Bijou & Star - Pawtucket, RI
Scope and Contents
Benjamin Franklin Keith and Edward Franklin Albee became partners in the late 1880s to promote "polite" vaudeville. They lavishly remodeled several theaters on the east coast and began producing a brand of "high class" vaudeville. Crude remarks and risque costumes were censored from performances, and they even attempted to prohibit rude behavior by audiences. Keith was the financial head of the circuit, while Albee was the general manager and owner of several theaters. In 1906, Keith and Albee established the United Booking Office. Every act that sought employment at any of the member theaters had to work through this central office, which in turn charged a five percent commission per act. Thus Keith and Albee expanded their power base. In the 1920s the Keith/Albee circuit merged with a western chain of vaudeville theaters to form the Keith-Albee-Orpheum Circuit. In 1928, $4,500,000 worth of stock was sold to Joseph P. Kennedy's Radio Corporation of America (RCA) establishing the Radio-Keith-Orpheum (RKO). After this merger, motion pictures became the primary form of entertainment, while vaudeville survived only as an accompaniment to the feature film.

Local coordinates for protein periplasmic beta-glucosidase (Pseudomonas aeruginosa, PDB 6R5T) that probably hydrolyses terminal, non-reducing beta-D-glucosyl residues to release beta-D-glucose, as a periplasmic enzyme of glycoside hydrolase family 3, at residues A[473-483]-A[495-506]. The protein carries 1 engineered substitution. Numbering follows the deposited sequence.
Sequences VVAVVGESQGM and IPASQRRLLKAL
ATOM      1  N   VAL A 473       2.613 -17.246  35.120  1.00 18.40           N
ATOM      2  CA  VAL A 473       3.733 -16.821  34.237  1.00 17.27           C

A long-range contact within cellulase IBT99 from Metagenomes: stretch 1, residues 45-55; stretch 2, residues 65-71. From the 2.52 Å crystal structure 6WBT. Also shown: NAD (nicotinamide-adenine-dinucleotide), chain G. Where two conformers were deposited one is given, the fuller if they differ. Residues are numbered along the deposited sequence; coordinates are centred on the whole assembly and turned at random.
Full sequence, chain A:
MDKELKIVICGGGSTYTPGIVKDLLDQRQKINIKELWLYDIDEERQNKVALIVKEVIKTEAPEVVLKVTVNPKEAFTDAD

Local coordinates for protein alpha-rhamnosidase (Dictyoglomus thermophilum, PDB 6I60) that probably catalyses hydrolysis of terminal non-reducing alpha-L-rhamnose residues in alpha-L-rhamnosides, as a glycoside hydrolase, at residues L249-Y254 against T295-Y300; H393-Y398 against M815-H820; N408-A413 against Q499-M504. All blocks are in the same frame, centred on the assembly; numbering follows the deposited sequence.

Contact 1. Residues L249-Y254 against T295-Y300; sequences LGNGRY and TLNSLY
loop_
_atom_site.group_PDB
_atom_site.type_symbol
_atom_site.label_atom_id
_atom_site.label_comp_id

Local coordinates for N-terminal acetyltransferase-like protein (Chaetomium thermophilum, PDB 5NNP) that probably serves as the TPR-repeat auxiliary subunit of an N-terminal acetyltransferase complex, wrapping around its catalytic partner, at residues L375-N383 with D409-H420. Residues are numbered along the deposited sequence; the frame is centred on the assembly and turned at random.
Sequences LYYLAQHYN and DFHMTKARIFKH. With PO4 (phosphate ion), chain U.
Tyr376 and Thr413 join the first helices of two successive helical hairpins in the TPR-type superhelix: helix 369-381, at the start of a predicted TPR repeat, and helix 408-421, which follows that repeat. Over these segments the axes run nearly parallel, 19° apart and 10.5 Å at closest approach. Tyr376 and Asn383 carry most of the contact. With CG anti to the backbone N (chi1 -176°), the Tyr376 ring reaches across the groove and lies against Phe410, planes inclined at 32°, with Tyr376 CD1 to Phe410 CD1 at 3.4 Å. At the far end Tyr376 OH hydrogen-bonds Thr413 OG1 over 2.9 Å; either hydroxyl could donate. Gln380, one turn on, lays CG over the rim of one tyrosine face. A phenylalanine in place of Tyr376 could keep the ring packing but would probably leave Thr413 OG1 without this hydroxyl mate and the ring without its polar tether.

The Keith/Albee collection primarily reports vaudeville programming in Rhode Island between 1894 and 1935, but it includes unique resources for studying vaudeville throughout the east coast and Ohio with a series of Managers' Reports spanning 1902-1923. The Keith/Albee circuit, as represented in these Reports, involves theaters in Providence, Pawtucket, and Woonsocket, Rhode Island; Boston and Webster, Massachusetts; Philadelphia, Pennsylvania; and Cleveland, Ohio. Theaters in Detroit, Washington, D.C., and New York City also appear with some regularity. The records of Keith/Albee chronicle the expansion of their circuit, changes in its leadership, and the eventual decline of vaudeville. Items dating as late as 1952 are as diverse as usher's manuals to building permits, air raid precautions to price schedules, and cash books to correspondence. The bulk of the collection is made up of 150 oversized scrapbooks (each about 16"Hx12"W and averaging over 250 pages). There are 29,216 scrapbook pages total
Conditions Governing Access
The collection has been digitized in its entirety, and is viewable in the Iowa Digital Library. It is currently being transcribed and the content is increasingly full-text searchable in DIY History. The physical volumes are no longer accessible due to their extremely fragile condition.
From the Collection: 52.00 Linear Feet
Language of Materials
From the Collection: English